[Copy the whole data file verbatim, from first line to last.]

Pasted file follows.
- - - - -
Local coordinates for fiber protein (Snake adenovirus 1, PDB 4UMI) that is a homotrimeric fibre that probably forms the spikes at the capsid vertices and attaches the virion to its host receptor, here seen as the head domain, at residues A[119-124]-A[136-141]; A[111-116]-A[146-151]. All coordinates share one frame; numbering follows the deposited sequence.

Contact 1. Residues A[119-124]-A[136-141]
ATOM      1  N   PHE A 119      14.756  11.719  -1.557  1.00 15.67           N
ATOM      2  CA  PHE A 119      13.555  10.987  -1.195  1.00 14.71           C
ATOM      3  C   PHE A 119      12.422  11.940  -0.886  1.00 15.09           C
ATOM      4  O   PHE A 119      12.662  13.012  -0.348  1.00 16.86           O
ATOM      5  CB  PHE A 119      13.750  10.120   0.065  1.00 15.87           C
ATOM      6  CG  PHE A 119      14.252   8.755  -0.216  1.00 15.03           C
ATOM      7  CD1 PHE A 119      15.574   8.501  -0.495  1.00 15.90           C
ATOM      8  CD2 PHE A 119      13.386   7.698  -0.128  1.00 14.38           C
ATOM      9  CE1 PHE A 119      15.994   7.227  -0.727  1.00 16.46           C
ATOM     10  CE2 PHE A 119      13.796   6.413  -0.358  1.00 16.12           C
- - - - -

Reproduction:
Local coordinates for fiber protein (Snake adenovirus 1, PDB 4UMI) that is a homotrimeric fibre that probably forms the spikes at the capsid vertices and attaches the virion to its host receptor, here seen as the head domain, at residues A[119-124]-A[136-141]; A[111-116]-A[146-151]. All coordinates share one frame; numbering follows the deposited sequence.

Contact 1. Residues A[119-124]-A[136-141]
ATOM      1  N   PHE A 119      14.756  11.719  -1.557  1.00 15.67           N
ATOM      2  CA  PHE A 119      13.555  10.987  -1.195  1.00 14.71           C
ATOM      3  C   PHE A 119      12.422  11.940  -0.886  1.00 15.09           C
ATOM      4  O   PHE A 119      12.662  13.012  -0.348  1.00 16.86           O
ATOM      5  CB  PHE A 119      13.750  10.120   0.065  1.00 15.87           C
ATOM      6  CG  PHE A 119      14.252   8.755  -0.216  1.00 15.03           C
ATOM      7  CD1 PHE A 119      15.574   8.501  -0.495  1.00 15.90           C
ATOM      8  CD2 PHE A 119      13.386   7.698  -0.128  1.00 14.38           C
ATOM      9  CE1 PHE A 119      15.994   7.227  -0.727  1.00 16.46           C
ATOM     10  CE2 PHE A 119      13.796   6.413  -0.358  1.00 16.12           C